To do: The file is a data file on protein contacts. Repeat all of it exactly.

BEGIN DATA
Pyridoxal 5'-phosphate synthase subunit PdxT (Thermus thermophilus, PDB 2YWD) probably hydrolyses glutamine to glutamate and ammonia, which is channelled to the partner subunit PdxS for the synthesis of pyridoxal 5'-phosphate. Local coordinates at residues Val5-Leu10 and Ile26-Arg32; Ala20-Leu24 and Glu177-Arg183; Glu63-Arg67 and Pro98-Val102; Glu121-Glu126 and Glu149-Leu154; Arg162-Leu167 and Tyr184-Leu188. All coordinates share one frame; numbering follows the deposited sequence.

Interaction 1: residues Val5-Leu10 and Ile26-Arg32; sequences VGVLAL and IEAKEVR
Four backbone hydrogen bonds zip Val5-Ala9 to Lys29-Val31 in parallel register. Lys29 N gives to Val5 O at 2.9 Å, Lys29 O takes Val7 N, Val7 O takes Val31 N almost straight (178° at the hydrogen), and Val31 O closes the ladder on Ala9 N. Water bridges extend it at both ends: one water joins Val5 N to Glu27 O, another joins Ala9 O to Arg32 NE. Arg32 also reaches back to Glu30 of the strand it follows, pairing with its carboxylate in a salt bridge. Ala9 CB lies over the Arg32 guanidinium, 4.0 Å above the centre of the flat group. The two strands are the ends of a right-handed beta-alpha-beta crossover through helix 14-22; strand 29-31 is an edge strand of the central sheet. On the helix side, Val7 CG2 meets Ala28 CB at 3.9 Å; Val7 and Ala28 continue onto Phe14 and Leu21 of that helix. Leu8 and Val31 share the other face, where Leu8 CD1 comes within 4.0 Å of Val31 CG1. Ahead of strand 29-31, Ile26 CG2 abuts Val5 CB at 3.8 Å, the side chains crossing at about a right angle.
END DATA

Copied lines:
Pyridoxal 5'-phosphate synthase subunit PdxT (Thermus thermophilus, PDB 2YWD) probably hydrolyses glutamine to glutamate and ammonia, which is channelled to the partner subunit PdxS for the synthesis of pyridoxal 5'-phosphate. Local coordinates at residues Val5-Leu10 and Ile26-Arg32; Ala20-Leu24 and Glu177-Arg183; Glu63-Arg67 and Pro98-Val102; Glu121-Glu126 and Glu149-Leu154; Arg162-Leu167 and Tyr184-Leu188. All coordinates share one frame; numbering follows the deposited sequence.

Interaction 1: residues Val5-Leu10 and Ile26-Arg32; sequences VGVLAL and IEAKEVR
Four backbone hydrogen bonds zip Val5-Ala9 to Lys29-Val31 in parallel register. Lys29 N gives to Val5 O at 2.9 Å, Lys29 O takes Val7 N, Val7 O takes Val31 N almost straight (178° at the hydrogen), and Val31 O closes the ladder on Ala9 N. Water bridges extend it at both ends: one water joins Val5 N to Glu27 O, another joins Ala9 O to Arg32 NE. Arg32 also reaches back to Glu30 of the strand it follows, pairing with its carboxylate in a salt bridge. Ala9 CB lies over the Arg32 guanidinium, 4.0 Å above the centre of the flat group. The two strands are the ends of a right-handed beta-alpha-beta crossover through helix 14-22; strand 29-31 is an edge strand of the central sheet. On the helix side, Val7 CG2 meets Ala28 CB at 3.9 Å; Val7 and Ala28 continue onto Phe14 and Leu21 of that helix. Leu8 and Val31 share the other face, where Leu8 CD1 comes within 4.0 Å of Val31 CG1. Ahead of strand 29-31, Ile26 CG2 abuts Val5 CB at 3.8 Å, the side chains crossing at about a right angle.